Welcome to NYWIFT Talks, a weekly series to bring updated news and vital information about the impact of COVID-19 and current events on the media and entertainment industry. Industry professionals will be in conversation discussing what you need to know about theatrical releases, digital advances, virtual tools, festival opportunities, production updates and more.
NYWIFT Talks are free for all to attend.
In this week’s virtual NYWIFT Talks, we are honoring Indigenous Heritage Month with creators in the industry paving the way to visibility and equality. What has Hollywood done to respectfully represent Indigenous people, and how are these groups of writers, directors, and showrunners creating the change? How did they overcome their obstacles within the industry? And what work still needs to be accomplished?
In conversation with Jhane Myers, Yvonne Russo, Brooke Swaney, and Jesse Short Bull. Moderated by Simon Moya-Smith.
Date: Friday, November 11, 2022
Time: 5 PM ET
Jhane Myers (Producer) is an Emmy award winning filmmaker, Sundance Alumni, and member of the Comanche nation recognized for her passion and dedication to films surrounding the Comanche and Blackfeet nations and preserving the legacies of the Native communities. She has established herself as a vital cultural and community resource for Native-content projects produced by the networks and studios, which over the years have included: “Prey” (20th Century/Disney) “1883” (Paramount); “The Wilds” (Amazon); “Monsters of God” (Plan B/TNT); “Magnificent Seven” (MGM/Columbia Pictures); “Wind River” (Weinstein Co.); “The Lone Ranger” (Disney/Jerry Bruckheimer Films); and “Apocalypto” (Icon Ent./Touchstone).
Yvonne Russo is an award-winning producer, director, and writer of film and television specializing in inspirational Indigenous and cross-cultural stories. As an independent producer, Russo has worked on a diverse range of productions in over 16 countries from Rajasthan, India, to the East African Nation of Rwanda. She is currently directing, Ring of Fire: The Life of Annie Mae Aquash and currently in post-production on VIVA VERDI!. Recent credits include Woman Walks Ahead, the HBO mini-series, Lewis and Clark and Rescuers: Heroes of the Holocaust. She’s a member of the Academy of Television Arts and Sciences and Co-Chair of the Producers Guild of America Diversity Committee. She is also a Sundance Institute Lab Fellow, Tribeca All Access Program Fellow and is on the board of The Language Conservancy, which works to revitalize endangered languages. She’s a contributing author for The Huffington Post and Produced By Magazine. Yvonne Russo is a member of the Sicangu Lakota Tribal Nation.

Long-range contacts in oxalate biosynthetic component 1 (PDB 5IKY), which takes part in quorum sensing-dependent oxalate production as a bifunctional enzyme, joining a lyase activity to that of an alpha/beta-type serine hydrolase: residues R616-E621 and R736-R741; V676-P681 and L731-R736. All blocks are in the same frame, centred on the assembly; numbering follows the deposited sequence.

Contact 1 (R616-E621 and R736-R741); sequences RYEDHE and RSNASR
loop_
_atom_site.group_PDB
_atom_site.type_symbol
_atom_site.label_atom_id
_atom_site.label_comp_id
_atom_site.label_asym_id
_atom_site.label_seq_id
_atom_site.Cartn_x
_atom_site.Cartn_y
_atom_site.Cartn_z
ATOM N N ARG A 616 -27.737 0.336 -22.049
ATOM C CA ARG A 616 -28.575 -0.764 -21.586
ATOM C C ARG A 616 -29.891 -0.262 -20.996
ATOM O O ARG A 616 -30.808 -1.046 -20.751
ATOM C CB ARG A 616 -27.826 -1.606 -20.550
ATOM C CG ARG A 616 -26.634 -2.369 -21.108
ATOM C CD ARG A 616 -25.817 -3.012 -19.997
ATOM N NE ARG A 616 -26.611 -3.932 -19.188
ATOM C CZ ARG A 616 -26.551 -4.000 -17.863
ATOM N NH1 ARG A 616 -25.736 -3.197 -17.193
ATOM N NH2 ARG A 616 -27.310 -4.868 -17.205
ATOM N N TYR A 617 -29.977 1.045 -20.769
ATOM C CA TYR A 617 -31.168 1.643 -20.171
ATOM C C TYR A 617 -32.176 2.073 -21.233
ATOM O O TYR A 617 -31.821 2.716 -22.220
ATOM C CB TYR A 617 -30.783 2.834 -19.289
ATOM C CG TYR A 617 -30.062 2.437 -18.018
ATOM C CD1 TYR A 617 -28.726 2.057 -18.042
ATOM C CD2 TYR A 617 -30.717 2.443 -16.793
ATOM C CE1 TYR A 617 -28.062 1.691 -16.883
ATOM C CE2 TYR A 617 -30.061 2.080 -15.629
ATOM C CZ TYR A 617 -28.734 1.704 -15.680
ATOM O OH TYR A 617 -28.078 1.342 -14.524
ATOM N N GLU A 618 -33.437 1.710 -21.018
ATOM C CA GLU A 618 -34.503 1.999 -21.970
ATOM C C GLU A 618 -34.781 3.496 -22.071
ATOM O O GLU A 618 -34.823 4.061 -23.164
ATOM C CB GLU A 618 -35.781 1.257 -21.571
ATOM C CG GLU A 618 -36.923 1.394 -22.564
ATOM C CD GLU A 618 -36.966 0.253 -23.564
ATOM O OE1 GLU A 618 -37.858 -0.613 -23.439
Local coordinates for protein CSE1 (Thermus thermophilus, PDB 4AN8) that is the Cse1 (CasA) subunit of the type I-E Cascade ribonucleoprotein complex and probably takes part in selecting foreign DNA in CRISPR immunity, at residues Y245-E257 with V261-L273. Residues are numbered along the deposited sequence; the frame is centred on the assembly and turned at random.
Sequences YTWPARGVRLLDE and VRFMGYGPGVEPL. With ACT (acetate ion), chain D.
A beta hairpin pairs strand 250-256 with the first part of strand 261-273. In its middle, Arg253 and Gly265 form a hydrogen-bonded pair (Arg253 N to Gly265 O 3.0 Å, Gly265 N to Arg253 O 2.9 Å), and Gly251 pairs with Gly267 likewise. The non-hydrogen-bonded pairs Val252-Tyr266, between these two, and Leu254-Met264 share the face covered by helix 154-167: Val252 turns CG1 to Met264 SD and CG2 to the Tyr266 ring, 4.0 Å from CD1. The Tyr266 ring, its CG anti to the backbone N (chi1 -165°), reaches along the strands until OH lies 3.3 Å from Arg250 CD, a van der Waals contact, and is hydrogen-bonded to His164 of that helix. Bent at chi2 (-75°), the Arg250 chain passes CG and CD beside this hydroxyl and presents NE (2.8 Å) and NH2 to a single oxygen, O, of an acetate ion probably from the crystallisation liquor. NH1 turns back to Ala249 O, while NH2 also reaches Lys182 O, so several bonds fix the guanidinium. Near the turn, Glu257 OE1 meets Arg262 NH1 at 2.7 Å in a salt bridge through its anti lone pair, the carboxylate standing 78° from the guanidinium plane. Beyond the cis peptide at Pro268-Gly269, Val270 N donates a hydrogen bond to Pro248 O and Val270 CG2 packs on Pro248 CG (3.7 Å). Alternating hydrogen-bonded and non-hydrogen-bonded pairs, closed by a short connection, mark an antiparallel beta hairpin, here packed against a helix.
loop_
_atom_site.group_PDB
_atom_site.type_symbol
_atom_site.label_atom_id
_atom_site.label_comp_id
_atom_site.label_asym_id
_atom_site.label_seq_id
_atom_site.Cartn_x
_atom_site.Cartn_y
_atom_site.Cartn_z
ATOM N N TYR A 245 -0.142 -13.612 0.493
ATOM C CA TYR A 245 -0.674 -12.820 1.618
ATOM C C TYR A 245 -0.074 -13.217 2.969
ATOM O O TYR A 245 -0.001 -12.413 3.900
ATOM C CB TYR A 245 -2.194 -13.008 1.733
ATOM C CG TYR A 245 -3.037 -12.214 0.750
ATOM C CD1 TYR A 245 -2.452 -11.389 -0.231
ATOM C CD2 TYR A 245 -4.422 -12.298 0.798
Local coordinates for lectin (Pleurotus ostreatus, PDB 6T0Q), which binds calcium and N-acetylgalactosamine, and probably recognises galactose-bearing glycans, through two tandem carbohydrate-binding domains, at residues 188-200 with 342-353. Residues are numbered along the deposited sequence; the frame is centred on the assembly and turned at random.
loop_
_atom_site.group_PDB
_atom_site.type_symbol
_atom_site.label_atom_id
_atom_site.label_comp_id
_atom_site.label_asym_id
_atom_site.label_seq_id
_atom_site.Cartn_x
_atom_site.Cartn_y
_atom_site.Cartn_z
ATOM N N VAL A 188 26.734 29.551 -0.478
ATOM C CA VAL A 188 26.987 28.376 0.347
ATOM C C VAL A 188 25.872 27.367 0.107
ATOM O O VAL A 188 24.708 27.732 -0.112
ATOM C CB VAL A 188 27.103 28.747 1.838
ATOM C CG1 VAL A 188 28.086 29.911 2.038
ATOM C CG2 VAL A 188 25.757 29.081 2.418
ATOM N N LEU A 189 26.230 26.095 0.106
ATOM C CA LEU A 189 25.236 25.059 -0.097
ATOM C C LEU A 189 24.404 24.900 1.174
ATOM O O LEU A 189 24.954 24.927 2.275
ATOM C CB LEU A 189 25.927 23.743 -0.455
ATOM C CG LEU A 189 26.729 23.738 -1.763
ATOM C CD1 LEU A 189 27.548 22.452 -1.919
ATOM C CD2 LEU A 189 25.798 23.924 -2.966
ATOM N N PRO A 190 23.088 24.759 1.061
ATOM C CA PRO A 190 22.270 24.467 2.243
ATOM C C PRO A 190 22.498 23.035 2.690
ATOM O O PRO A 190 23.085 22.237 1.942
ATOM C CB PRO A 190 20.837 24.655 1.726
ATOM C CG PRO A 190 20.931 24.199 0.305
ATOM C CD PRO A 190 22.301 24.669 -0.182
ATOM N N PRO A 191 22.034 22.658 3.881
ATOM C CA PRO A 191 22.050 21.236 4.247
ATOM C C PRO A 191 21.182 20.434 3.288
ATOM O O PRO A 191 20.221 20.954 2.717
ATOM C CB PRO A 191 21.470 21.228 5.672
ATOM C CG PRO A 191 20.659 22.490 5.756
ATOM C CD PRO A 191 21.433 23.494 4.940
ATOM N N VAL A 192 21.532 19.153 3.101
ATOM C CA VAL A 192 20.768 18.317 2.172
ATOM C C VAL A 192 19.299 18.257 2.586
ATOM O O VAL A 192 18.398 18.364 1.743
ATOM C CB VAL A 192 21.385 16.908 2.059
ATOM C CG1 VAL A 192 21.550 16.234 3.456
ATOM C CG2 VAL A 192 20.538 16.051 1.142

Brooke Pepion Swaney is Bitterroot Salish and Blackfeet. She works to tell Indigenous stories and stories from other marginalized communities. Daughter of a Lost Bird (PBS/America ReFramed) is her first feature documentary. Most recently and notably, she made the Blacklist’s Inaugural Indigenous List with a half-hour comedy Tinder on the Rez along with her co-writer Angela Tucker. She is in post-production on a short documentary about Blackfeet actress Lily Gladstone (PBS/American Masters & Firelight Media). She also produced Bella Vista (Rotterdam), Sixty Four Flood (PBS & PBS Digital) and the first season of the podcast All My Relations with Matika Wilbur and Dr. Adrienne Keene. She’s received fellowships from Woodstock/White Feather Arts, Sundance/Time Warner, Chicken & Egg: Project Hatched, Wyncote, and the Native Arts and Cultures Foundation. She teaches screenwriting at the Institute of American Indian Arts, holds an MFA in Film from NYU and lives and works in her homelands.
Director Jesse Short Bull wrote and produced the 2013 short Istinma, set in the Pine Ridge Indian Reservation of South Dakota. A graduate of the Institute of American Indian Arts, Short Bull received a 2016 Sundance Institute Native American and Indigenous Program Development Grant and also attended the Creative Producing Summit at Sundance. In 2014 he was part of the effort to change the name of Shannon County to Oglala Lakota County in South Dakota. Currently employed by the Oglala Lakota tribal government, Short Bull is a member of the board of the Black Hills Film Festival. With the First Peoples Fund he leads youth filmmaking workshops in the Oglala Lakota Nation.
Simon Moya-Smith (moderator) is an Oglala Lakota and Chicano writer and journalist. Formerly a staff writer with The Denver Post, Moya-Smith has since contributed to MTV, CNN, VICE, USA TODAY, and NPR among others. He has a Master of Arts in Journalism from Columbia University and a Bachelor of Arts in Political Science, with a minor in Ethnic Studies, from the University of Colorado Denver. Currently, Moya-Smith is a contributing writer with NBC News as well as an adjunct professor of journalism and new media. His new book, Your Spirit Animal is a Jackass, will be available in 2021.
This program will take place virtually as a webinar via Zoom. Please register in advance, and all registrants will receive a link to attend the webinar the day of the event.
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NYWIFT programs, screenings and events are supported, in part, by grants from New York City Department of Cultural Affairs in partnership with the City Council, and New York State Council on the Arts with the support of Governor Kathy Hochul and the New York State Legislature.